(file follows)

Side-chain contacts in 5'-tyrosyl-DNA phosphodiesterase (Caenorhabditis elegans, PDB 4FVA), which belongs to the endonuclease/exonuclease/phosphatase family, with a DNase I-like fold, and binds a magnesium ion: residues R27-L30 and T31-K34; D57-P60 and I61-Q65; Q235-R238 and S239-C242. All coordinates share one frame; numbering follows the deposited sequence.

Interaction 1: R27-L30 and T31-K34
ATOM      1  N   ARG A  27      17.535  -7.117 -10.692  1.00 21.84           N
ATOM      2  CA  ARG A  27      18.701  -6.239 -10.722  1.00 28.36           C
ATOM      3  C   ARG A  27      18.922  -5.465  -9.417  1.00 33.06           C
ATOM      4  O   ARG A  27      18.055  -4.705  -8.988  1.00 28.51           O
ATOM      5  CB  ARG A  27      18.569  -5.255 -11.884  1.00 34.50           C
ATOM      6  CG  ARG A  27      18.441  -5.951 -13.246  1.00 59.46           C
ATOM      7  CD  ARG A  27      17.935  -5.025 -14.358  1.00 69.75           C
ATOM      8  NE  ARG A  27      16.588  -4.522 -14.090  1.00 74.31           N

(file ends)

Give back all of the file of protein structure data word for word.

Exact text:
Side-chain contacts in 5'-tyrosyl-DNA phosphodiesterase (Caenorhabditis elegans, PDB 4FVA), which belongs to the endonuclease/exonuclease/phosphatase family, with a DNase I-like fold, and binds a magnesium ion: residues R27-L30 and T31-K34; D57-P60 and I61-Q65; Q235-R238 and S239-C242. All coordinates share one frame; numbering follows the deposited sequence.

Interaction 1: R27-L30 and T31-K34
ATOM      1  N   ARG A  27      17.535  -7.117 -10.692  1.00 21.84           N
ATOM      2  CA  ARG A  27      18.701  -6.239 -10.722  1.00 28.36           C
ATOM      3  C   ARG A  27      18.922  -5.465  -9.417  1.00 33.06           C
ATOM      4  O   ARG A  27      18.055  -4.705  -8.988  1.00 28.51           O
ATOM      5  CB  ARG A  27      18.569  -5.255 -11.884  1.00 34.50           C
ATOM      6  CG  ARG A  27      18.441  -5.951 -13.246  1.00 59.46           C
ATOM      7  CD  ARG A  27      17.935  -5.025 -14.358  1.00 69.75           C
ATOM      8  NE  ARG A  27      16.588  -4.522 -14.090  1.00 74.31           N